Trudeau Voices ‘Full’ Support for Finance Minister Amid Rift
(Bloomberg) -- Prime Minister Justin Trudeau issued an extraordinary public endorsement of his finance minister, seeking to quash speculation of a growing rift between the two men.
Trudeau expressed “full confidence” in Bill Morneau on Tuesday afternoon, saying he has played a “lead role” in the Canadian government’s response to the Covid-19 crisis.
The statement, issued via email by Trudeau’s office, is an attempt to refute allegations that the two men and their staff have clashed on issues of policy and communication. One person close to Morneau told Bloomberg News the finance minister has been sidestepped or overruled on a number of key decisions about how to react to the coronavirus crisis.
Officials from the offices of both men refuted claims that any tensions were unusual in nature. But talk of a rift was loud enough to prompt Trudeau and Morneau to speak by phone, according to a person familiar, before the statement was issued. The prime minister’s office declined to comment on whether the two men spoke.
“Of course the Prime Minister has full confidence in Minister Morneau and any statement to the contrary is false,” Trudeau said. “The Prime Minister knows that Minister Morneau and the entire team of cabinet ministers will keep doing the work that Canadians rely on to get them through this pandemic.”
Trudeau has also turned to Mark Carney, the former governor of the Bank of Canada and the Bank of England, to help craft a plan to pull Canada out of a deep recession sparked by Covid-19. The plan will seek to tackle everything from deficiencies in the social safety net to climate change, infrastructure and immigration, according to a person familiar with internal policy operations.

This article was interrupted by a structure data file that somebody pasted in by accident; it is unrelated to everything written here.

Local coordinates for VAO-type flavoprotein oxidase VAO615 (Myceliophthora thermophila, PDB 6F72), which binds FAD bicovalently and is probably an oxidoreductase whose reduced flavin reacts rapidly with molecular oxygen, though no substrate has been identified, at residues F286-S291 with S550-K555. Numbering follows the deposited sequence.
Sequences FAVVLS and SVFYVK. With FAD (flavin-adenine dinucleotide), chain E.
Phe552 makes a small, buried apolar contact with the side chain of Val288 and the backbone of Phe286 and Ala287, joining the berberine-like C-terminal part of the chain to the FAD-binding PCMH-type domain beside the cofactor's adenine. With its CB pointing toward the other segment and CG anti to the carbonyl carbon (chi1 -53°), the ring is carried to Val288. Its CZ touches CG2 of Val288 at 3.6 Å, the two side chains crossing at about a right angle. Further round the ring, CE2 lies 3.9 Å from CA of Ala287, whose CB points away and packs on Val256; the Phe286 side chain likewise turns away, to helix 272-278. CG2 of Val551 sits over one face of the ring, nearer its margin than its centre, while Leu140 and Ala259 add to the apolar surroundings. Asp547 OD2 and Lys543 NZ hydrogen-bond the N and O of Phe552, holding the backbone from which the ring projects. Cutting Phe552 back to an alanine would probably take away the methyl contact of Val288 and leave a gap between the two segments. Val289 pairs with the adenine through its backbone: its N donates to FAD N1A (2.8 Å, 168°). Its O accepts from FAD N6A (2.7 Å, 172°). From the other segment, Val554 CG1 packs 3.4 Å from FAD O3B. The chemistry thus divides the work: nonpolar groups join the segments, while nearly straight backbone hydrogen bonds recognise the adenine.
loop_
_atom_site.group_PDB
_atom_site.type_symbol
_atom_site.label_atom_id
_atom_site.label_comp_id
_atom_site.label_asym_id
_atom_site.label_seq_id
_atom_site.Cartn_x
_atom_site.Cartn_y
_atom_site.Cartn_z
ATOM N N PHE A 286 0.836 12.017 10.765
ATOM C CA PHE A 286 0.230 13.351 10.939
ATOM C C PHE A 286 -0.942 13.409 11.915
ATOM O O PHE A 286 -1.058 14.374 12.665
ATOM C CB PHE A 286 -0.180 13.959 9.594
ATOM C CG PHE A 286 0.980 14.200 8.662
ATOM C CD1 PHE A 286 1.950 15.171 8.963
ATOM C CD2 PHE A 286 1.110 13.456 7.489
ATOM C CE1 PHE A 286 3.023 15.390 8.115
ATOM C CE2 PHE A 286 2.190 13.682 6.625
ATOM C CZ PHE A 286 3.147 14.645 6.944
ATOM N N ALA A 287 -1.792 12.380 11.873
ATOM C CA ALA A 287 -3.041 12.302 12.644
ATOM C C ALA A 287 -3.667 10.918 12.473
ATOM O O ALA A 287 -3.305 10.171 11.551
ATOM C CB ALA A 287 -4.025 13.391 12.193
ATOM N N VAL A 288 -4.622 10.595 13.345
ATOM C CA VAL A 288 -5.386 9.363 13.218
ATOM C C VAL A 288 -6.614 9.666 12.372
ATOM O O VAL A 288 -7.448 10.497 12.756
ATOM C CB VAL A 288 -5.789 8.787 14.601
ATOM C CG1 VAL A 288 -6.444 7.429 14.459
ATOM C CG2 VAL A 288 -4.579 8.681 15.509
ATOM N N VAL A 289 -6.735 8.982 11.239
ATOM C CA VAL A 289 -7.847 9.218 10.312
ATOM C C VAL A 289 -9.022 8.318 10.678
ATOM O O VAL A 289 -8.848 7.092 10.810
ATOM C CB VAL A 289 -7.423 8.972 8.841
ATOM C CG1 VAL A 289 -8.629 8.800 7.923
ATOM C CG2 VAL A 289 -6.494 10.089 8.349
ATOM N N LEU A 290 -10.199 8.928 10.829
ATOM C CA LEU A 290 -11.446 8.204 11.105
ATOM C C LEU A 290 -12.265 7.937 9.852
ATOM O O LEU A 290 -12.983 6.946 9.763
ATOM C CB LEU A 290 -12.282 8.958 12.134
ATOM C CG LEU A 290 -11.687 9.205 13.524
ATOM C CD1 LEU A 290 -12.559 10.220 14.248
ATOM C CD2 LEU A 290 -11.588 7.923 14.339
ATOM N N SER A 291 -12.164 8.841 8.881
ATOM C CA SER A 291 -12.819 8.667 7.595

Carney’s involvement has fueled further discussion in Ottawa that Morneau has been shunted outside the prime minister’s inner circle and could even leave the government.
Questions over Morneau’s future escalated in recent weeks after the finance minister became embroiled -- with Trudeau -- in a scandal over a contract to a charity with close ties to both men. In Morneau’s case, the charity employs one of his daughters and had paid C$41,000 ($30,700) in travel expenses for his family for trips to Kenya and Ecuador. Though Morneau has repaid the money and apologized, the opposition Conservatives called for his resignation.
A report in Tuesday morning’s Globe and Mail newspaper highlighted fundamental policy differences and suggested Trudeau officials weren’t sure Morneau is the right fit to navigate the next phase of the recovery plan. The afternoon statement from Trudeau underscores how untenable even the appearance of such a large rift between the prime minister and his finance minister is, particularly at a time when the country is emerging from coronavirus lockdowns.
”With all the craziness going on with Covid-19 I would imagine finance officials and the minister of finance and prime minister are in contact not just daily but probably hourly,” said Don Drummond, former chief economist of the Toronto-Dominion Bank who has also worked at senior positions at the finance department.
“In 23 years that I was there, I don’t think it ever came down to ‘I am going to overrule you,’” Drummond added.
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